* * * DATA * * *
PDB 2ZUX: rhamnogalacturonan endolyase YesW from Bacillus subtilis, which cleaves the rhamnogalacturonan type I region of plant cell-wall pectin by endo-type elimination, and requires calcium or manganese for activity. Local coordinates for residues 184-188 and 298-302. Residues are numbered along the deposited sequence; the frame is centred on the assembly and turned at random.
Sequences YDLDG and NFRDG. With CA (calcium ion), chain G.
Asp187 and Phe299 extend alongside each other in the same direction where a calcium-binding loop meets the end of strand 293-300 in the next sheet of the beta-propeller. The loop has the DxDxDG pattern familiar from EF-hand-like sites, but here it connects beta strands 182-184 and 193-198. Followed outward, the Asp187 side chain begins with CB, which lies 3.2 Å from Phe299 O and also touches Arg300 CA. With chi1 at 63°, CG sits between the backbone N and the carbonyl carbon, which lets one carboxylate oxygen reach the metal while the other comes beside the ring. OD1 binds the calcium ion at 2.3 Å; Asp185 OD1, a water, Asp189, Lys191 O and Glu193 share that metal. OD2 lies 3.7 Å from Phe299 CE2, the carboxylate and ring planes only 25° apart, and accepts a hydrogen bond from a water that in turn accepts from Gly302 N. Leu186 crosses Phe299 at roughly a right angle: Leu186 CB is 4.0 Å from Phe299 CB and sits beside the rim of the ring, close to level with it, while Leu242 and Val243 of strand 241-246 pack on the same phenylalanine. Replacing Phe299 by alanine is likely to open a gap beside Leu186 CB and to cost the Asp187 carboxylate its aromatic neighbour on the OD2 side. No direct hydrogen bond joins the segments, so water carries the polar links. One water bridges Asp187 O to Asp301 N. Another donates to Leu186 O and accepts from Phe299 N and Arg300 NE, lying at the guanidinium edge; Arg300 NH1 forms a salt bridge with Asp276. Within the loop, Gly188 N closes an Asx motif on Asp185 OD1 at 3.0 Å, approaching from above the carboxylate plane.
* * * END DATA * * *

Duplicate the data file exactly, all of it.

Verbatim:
PDB 2ZUX: rhamnogalacturonan endolyase YesW from Bacillus subtilis, which cleaves the rhamnogalacturonan type I region of plant cell-wall pectin by endo-type elimination, and requires calcium or manganese for activity. Local coordinates for residues 184-188 and 298-302. Residues are numbered along the deposited sequence; the frame is centred on the assembly and turned at random.
Sequences YDLDG and NFRDG. With CA (calcium ion), chain G.
Asp187 and Phe299 extend alongside each other in the same direction where a calcium-binding loop meets the end of strand 293-300 in the next sheet of the beta-propeller. The loop has the DxDxDG pattern familiar from EF-hand-like sites, but here it connects beta strands 182-184 and 193-198. Followed outward, the Asp187 side chain begins with CB, which lies 3.2 Å from Phe299 O and also touches Arg300 CA. With chi1 at 63°, CG sits between the backbone N and the carbonyl carbon, which lets one carboxylate oxygen reach the metal while the other comes beside the ring. OD1 binds the calcium ion at 2.3 Å; Asp185 OD1, a water, Asp189, Lys191 O and Glu193 share that metal. OD2 lies 3.7 Å from Phe299 CE2, the carboxylate and ring planes only 25° apart, and accepts a hydrogen bond from a water that in turn accepts from Gly302 N. Leu186 crosses Phe299 at roughly a right angle: Leu186 CB is 4.0 Å from Phe299 CB and sits beside the rim of the ring, close to level with it, while Leu242 and Val243 of strand 241-246 pack on the same phenylalanine. Replacing Phe299 by alanine is likely to open a gap beside Leu186 CB and to cost the Asp187 carboxylate its aromatic neighbour on the OD2 side. No direct hydrogen bond joins the segments, so water carries the polar links. One water bridges Asp187 O to Asp301 N. Another donates to Leu186 O and accepts from Phe299 N and Arg300 NE, lying at the guanidinium edge; Arg300 NH1 forms a salt bridge with Asp276. Within the loop, Gly188 N closes an Asx motif on Asp185 OD1 at 3.0 Å, approaching from above the carboxylate plane.